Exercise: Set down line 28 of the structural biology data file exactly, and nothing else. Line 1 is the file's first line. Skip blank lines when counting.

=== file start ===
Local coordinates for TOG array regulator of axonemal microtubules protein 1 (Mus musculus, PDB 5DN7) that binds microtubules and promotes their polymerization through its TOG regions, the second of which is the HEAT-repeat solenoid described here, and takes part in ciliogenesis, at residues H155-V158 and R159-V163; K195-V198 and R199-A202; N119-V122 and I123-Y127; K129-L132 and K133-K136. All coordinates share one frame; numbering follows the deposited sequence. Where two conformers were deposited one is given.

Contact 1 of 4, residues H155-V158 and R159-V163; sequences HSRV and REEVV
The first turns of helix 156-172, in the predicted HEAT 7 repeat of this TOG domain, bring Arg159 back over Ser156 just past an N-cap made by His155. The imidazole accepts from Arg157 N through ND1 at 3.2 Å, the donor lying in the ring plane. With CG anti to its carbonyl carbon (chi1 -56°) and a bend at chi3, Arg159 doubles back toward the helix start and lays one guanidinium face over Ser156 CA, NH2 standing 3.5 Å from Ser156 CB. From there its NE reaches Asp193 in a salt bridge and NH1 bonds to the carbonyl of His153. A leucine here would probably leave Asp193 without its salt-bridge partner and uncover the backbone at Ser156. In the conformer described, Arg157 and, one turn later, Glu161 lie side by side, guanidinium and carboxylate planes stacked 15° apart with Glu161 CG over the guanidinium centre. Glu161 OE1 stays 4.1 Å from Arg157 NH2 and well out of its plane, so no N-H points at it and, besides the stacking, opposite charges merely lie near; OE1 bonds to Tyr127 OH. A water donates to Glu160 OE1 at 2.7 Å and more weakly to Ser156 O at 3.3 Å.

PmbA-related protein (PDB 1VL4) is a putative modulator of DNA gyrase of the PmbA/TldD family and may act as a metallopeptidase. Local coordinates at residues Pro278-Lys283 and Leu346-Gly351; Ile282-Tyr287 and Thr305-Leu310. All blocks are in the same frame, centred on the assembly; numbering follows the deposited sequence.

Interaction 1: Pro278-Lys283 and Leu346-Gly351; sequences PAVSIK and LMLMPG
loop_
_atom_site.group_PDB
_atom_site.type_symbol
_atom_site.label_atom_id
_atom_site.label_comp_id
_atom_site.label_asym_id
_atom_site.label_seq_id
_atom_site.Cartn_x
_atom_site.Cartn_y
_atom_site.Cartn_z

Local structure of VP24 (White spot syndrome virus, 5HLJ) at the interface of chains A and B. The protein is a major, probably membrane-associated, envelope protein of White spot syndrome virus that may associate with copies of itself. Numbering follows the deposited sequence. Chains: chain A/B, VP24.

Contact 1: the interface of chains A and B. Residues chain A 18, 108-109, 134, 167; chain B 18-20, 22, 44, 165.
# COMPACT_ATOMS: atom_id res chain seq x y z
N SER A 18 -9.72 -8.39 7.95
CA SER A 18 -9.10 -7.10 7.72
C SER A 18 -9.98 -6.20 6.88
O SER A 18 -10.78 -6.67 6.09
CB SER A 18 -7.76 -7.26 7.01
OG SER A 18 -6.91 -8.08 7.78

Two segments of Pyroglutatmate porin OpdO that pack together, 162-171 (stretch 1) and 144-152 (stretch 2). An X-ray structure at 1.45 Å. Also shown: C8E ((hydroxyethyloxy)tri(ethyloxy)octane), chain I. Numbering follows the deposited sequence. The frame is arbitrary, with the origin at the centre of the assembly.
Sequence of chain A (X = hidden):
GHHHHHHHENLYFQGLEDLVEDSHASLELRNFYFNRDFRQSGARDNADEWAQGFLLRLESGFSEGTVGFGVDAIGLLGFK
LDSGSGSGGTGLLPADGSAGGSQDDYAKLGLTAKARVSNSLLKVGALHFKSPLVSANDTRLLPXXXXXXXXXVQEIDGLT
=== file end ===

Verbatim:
LDSGSGSGGTGLLPADGSAGGSQDDYAKLGLTAKARVSNSLLKVGALHFKSPLVSANDTRLLPXXXXXXXXXVQEIDGLT